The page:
by Connie Zeigler
If you live in Indianapolis, you may know architect Edward Pierre as the civic leader who had the vision to light up Monument Circle every Christmas. But if you live in Meridian-Kessler, Butler-Tarkington, Historic Meridian Park, Washington Park Historic District, or Mapleton-Fall Creek neighborhoods, there’s a good chance that you’re within an easy walk of an Edward Pierre–designed building. In fact, you may be living in a Pierre–designed house!
Fort Wayne native Edward Dienhart Pierre began working with engineer partner George Caleb Wright in 1925, designing housing, commercial, and public buildings in Indianapolis and central Indiana. When that partnership dissolved in 1944, Wright began working with Kurt Vonnegut Sr., and Pierre continued on his own. By the 1970s, he was an elder statesman of design in this city, having also drafted numerous city plans and established several civic booster programs.
Born in 1890, Pierre graduated in 1915 with a degree in architecture from Chicago’s Armour Institute, now the Illinois Institute of Technology. He apprenticed at the Detroit office of architect Albert Kahn, and then was drafted, after his exemption request was denied, into service in World War I with the U.S. Army Engineers Corps. In 1920, the Indiana Construction Record noted that he joined the Indiana Society of Architects in Indianapolis. In Pierre’s own records, now in the Drawings and Documents Archive at Ball State University, he recorded that he started his business in a hotel room and landed his first commission in Indianapolis in 1920. His second job came a year later.
By 1924, according to his records, Pierre was designing houses for local builders and developers. For Katharine B. Mott he drew the designs for a “housing group” at 42nd and Delaware streets. He wrote in his notebook: “Dear Mrs. Mott — how we tried to get away out in front on her small house group — they are still standing and rented.” Pierre was a vocal proponent, along with Mrs. Mott, of the “small house” movement that was sweeping the country in the 1920s, an effort to help address a national housing shortage. He presented a paper on the subject in Washington, D.C., in 1927.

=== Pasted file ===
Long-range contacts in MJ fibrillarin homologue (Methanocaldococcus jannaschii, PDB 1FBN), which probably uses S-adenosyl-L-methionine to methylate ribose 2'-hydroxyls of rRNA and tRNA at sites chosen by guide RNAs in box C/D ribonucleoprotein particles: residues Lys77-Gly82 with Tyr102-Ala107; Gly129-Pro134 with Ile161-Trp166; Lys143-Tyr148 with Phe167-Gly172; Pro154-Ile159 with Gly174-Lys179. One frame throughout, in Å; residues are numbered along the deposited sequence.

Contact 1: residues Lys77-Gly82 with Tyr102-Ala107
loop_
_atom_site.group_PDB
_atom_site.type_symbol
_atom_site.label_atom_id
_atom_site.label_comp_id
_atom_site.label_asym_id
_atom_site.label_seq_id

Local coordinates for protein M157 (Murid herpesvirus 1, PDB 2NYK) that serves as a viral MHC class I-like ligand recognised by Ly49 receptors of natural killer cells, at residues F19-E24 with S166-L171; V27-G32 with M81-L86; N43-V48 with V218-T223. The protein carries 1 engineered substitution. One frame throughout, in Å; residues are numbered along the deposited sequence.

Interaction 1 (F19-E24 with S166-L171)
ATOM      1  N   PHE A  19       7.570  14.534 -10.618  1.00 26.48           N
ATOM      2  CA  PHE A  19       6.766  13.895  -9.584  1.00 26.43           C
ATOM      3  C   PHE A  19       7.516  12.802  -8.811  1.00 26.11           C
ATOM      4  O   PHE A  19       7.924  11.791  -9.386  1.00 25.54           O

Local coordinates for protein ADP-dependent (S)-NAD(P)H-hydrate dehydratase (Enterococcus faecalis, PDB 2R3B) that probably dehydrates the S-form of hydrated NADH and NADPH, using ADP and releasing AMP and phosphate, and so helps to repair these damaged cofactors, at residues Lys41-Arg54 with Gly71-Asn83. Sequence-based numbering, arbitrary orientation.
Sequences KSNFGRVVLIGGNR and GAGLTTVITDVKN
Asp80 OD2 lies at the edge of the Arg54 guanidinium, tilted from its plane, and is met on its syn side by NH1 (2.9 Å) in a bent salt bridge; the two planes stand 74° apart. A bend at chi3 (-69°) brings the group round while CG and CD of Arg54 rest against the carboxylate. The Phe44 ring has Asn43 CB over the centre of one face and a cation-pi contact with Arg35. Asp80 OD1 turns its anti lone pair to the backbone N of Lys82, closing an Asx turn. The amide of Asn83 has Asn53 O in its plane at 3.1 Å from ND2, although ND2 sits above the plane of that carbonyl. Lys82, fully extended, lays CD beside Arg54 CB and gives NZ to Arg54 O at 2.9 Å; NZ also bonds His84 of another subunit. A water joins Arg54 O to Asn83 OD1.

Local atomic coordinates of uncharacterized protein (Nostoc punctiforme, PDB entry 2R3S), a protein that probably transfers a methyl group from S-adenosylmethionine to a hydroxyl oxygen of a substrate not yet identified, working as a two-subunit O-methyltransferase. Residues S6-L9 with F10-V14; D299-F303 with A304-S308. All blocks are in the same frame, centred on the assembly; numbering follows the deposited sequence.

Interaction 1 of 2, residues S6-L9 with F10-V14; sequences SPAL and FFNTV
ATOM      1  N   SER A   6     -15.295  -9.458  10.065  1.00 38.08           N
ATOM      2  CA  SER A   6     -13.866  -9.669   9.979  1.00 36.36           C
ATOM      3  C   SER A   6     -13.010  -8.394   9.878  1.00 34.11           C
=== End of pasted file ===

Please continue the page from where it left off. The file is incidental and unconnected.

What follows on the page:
Pierre had designed the Harry Bowser residence at 42nd Street and Central Avenue for builder/developer Taylor Power. Power was constructing houses on speculation throughout the suburbs north of 40th Street during the 1920s. A half-page article in the Indianapolis Star in August 1925 shows the new home Power built at 28 E. 46th Street for his own family. Numerous contractors and finish suppliers are mentioned in small ads surrounding the article about the Colonial-style house, but nowhere is an architect mentioned. Fortunately, Pierre noted that job in his list of designs for 1924.
He also made note that year of the house he designed for his brother-in-law, Ernest A. Gard, 5137 Delaware St. He wrote ironically in that entry: “He [Pierre] designs a home for his brother-in-law, and it is copied thruout [sic] the land, while he starves.”
A year later, Pierre added even more housing to the neighborhood, and more entries to his notebook: “Frank Wocher, 57th and Penn. [5694 N. Pennsylvania]; Dr. J. O. Ritchey, 43 W. 43rd; Mrs. Lillian Abbott, 54th and Washington Blvd.” That year he expanded beyond residences with the brick and terra-cotta Clinehens building at 54th and College Avenue (now housing the Jazz Kitchen, Yats, and other small businesses), about which he wrote: “Went out into the country to start a shopping center — thought the owner was crazy — he wasn’t.”